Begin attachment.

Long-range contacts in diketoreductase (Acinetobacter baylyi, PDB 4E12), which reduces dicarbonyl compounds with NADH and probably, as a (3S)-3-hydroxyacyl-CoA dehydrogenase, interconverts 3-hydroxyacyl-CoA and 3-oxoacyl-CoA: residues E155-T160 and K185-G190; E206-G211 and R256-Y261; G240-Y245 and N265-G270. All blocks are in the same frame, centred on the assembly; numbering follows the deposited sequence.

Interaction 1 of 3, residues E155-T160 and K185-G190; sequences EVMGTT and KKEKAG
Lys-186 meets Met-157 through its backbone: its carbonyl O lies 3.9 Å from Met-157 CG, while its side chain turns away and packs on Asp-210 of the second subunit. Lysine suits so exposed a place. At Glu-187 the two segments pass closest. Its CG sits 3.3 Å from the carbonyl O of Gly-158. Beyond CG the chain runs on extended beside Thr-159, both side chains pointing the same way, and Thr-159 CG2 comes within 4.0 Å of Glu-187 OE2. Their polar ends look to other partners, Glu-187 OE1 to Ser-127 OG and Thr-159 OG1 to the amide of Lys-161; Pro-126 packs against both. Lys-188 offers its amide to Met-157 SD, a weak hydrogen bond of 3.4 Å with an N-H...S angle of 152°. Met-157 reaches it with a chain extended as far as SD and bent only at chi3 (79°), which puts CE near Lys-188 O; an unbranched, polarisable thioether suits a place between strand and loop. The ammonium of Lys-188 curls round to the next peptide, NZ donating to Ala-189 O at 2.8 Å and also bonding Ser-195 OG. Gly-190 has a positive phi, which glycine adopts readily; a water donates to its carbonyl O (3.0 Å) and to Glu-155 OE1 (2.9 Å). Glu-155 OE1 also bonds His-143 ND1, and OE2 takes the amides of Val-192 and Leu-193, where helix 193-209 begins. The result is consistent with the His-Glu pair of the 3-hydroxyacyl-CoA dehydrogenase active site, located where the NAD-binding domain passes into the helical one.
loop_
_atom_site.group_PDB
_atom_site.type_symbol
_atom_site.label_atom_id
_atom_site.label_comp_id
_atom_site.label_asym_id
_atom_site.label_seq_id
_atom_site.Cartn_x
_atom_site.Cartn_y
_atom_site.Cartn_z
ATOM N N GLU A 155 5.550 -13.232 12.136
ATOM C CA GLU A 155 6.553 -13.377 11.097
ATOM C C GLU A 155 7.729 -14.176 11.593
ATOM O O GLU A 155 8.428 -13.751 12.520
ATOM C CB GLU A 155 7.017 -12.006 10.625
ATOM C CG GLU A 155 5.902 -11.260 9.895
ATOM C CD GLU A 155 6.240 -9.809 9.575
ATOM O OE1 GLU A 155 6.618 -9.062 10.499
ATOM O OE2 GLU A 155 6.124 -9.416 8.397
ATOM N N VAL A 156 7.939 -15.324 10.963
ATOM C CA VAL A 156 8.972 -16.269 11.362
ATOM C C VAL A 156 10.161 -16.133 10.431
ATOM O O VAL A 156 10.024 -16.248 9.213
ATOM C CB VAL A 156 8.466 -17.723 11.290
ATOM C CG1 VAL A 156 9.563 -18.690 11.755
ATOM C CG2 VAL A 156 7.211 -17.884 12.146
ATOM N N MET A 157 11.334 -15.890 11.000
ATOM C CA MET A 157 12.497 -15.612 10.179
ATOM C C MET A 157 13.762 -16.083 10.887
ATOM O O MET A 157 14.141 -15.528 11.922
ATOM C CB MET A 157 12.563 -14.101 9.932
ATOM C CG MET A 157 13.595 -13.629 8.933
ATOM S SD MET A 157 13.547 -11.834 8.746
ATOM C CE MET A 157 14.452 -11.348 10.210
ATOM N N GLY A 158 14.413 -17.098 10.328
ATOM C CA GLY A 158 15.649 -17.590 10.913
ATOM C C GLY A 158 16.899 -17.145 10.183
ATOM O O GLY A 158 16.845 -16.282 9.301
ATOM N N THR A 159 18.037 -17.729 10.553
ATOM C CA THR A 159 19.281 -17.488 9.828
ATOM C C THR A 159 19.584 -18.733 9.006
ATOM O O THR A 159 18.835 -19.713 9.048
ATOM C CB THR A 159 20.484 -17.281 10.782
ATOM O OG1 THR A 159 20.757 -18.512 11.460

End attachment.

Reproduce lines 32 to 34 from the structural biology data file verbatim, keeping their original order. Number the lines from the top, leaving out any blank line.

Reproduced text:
ATOM C C MET A 157 13.762 -16.083 10.887
ATOM O O MET A 157 14.141 -15.528 11.922
ATOM C CB MET A 157 12.563 -14.101 9.932